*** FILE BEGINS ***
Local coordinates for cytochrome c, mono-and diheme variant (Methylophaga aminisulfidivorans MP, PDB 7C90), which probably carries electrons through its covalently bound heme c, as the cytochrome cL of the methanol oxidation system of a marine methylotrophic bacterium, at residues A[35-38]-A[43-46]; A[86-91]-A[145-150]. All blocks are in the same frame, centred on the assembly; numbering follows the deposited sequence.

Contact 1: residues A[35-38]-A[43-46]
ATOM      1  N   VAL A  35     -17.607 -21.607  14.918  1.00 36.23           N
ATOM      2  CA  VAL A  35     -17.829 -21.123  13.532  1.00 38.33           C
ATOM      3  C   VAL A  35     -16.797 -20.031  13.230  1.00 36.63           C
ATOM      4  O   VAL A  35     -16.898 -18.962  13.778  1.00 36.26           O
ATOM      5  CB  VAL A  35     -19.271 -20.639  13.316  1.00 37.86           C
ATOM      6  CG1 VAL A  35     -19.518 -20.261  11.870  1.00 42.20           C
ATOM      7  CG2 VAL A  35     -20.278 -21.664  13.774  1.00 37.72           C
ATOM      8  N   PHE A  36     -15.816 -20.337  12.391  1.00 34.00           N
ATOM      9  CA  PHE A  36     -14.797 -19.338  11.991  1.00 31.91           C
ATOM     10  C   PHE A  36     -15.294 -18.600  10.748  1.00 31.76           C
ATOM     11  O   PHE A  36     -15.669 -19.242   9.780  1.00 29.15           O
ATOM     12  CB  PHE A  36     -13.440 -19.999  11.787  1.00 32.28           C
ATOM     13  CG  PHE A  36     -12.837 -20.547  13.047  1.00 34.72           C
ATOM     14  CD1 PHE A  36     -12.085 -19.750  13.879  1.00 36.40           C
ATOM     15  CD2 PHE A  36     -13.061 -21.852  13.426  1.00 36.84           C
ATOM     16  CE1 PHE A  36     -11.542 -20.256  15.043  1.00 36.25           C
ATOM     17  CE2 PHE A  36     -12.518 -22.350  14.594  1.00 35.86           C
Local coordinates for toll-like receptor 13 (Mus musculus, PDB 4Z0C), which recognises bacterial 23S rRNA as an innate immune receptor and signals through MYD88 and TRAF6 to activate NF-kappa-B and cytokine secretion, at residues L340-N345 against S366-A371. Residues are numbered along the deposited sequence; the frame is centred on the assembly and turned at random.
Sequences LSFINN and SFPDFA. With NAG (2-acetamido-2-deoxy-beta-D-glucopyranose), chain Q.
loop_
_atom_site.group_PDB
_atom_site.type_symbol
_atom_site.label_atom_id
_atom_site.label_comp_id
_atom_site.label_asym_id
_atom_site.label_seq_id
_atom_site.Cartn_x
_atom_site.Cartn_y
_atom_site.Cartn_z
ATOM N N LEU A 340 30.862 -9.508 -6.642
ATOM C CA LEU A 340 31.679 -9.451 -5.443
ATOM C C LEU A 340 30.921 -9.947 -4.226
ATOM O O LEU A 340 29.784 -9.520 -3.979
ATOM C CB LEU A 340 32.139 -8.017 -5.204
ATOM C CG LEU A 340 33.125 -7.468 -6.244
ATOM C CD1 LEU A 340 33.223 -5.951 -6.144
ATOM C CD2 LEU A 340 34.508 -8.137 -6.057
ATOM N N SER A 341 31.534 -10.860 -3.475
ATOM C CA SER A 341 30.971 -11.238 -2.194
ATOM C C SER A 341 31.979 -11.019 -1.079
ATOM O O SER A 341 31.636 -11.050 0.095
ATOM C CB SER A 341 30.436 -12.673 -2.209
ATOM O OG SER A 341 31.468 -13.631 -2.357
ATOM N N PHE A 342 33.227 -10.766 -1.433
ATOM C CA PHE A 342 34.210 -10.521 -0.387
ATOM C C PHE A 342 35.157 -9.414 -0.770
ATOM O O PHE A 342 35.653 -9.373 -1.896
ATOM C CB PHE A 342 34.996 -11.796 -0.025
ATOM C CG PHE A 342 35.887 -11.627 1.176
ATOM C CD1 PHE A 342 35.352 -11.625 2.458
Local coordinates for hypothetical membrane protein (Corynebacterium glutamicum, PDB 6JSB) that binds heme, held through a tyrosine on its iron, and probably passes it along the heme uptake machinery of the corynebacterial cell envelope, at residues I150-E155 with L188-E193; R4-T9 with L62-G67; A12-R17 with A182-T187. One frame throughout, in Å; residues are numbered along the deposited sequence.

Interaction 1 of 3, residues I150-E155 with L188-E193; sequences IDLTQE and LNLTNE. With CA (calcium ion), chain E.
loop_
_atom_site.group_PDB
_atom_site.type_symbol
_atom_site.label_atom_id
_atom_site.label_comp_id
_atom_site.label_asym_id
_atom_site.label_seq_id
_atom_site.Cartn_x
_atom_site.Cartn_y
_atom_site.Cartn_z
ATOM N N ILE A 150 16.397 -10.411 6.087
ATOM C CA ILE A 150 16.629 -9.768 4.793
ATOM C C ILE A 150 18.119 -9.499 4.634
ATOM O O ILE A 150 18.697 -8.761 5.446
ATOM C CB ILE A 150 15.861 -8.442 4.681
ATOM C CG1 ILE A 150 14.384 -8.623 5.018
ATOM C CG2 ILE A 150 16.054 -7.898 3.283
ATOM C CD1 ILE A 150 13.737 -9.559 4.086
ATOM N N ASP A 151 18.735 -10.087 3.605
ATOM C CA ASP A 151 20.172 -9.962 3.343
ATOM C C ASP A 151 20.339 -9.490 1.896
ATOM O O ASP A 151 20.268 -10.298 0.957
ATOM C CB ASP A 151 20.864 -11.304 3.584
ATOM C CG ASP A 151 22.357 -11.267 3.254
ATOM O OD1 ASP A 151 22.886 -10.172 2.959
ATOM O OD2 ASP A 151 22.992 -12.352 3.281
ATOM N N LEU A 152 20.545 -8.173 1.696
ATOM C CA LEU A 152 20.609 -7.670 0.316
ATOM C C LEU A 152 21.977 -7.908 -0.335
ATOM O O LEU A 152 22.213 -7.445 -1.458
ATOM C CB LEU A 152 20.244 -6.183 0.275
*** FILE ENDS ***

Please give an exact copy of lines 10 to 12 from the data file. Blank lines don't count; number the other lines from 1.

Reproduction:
ATOM      8  N   PHE A  36     -15.816 -20.337  12.391  1.00 34.00           N
ATOM      9  CA  PHE A  36     -14.797 -19.338  11.991  1.00 31.91           C
ATOM     10  C   PHE A  36     -15.294 -18.600  10.748  1.00 31.76           C